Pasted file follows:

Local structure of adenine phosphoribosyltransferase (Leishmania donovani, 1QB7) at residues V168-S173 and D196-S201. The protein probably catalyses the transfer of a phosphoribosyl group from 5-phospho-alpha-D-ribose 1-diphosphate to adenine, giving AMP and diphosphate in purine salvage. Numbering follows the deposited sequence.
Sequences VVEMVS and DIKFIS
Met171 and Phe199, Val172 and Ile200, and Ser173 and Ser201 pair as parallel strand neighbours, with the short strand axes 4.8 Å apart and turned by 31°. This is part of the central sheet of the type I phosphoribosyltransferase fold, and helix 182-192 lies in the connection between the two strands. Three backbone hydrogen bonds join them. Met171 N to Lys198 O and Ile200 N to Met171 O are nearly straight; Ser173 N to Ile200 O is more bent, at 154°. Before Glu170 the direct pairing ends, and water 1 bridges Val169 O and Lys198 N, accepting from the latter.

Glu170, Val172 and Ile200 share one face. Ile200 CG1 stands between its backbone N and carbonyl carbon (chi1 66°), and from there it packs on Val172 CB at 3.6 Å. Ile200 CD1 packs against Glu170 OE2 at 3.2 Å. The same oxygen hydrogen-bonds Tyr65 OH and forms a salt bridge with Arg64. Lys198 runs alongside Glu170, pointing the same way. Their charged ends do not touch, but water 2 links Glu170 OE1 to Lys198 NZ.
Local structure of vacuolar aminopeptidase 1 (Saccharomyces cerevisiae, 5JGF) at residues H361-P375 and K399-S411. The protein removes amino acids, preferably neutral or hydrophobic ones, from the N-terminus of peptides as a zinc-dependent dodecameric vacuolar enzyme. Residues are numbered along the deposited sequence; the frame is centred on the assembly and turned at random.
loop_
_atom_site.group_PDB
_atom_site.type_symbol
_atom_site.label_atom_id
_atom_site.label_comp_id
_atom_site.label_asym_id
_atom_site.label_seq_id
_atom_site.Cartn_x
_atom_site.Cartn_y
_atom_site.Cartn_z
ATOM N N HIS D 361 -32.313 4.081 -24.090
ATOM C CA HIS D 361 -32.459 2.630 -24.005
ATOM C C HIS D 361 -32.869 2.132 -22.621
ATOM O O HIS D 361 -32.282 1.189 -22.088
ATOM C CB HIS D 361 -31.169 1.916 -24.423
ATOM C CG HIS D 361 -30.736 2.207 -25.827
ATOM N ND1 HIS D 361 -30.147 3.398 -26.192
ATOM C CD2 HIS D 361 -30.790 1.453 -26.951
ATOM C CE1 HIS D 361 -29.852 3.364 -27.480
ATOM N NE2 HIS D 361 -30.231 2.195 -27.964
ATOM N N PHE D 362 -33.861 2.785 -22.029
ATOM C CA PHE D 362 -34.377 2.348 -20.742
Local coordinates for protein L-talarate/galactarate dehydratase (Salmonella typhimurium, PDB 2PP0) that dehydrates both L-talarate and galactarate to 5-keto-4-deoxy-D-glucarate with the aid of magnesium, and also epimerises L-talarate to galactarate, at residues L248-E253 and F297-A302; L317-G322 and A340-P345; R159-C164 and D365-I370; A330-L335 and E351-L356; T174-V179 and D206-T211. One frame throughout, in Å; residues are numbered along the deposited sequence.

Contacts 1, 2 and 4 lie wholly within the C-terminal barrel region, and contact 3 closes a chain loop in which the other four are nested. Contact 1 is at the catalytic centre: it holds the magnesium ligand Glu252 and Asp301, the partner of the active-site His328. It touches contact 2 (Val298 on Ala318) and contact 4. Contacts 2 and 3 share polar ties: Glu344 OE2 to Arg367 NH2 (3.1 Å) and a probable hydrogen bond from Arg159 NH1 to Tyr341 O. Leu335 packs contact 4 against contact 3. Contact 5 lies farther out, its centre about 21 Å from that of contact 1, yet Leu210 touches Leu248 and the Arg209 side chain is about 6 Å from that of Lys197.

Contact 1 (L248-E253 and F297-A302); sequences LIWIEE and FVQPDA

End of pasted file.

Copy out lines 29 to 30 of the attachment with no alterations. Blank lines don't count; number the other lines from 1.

Contacts 1, 2 and 4 lie wholly within the C-terminal barrel region, and contact 3 closes a chain loop in which the other four are nested. Contact 1 is at the catalytic centre: it holds the magnesium ligand Glu252 and Asp301, the partner of the active-site His328. It touches contact 2 (Val298 on Ala318) and contact 4. Contacts 2 and 3 share polar ties: Glu344 OE2 to Arg367 NH2 (3.1 Å) and a probable hydrogen bond from Arg159 NH1 to Tyr341 O. Leu335 packs contact 4 against contact 3. Contact 5 lies farther out, its centre about 21 Å from that of contact 1, yet Leu210 touches Leu248 and the Arg209 side chain is about 6 Å from that of Lys197.

Contact 1 (L248-E253 and F297-A302); sequences LIWIEE and FVQPDA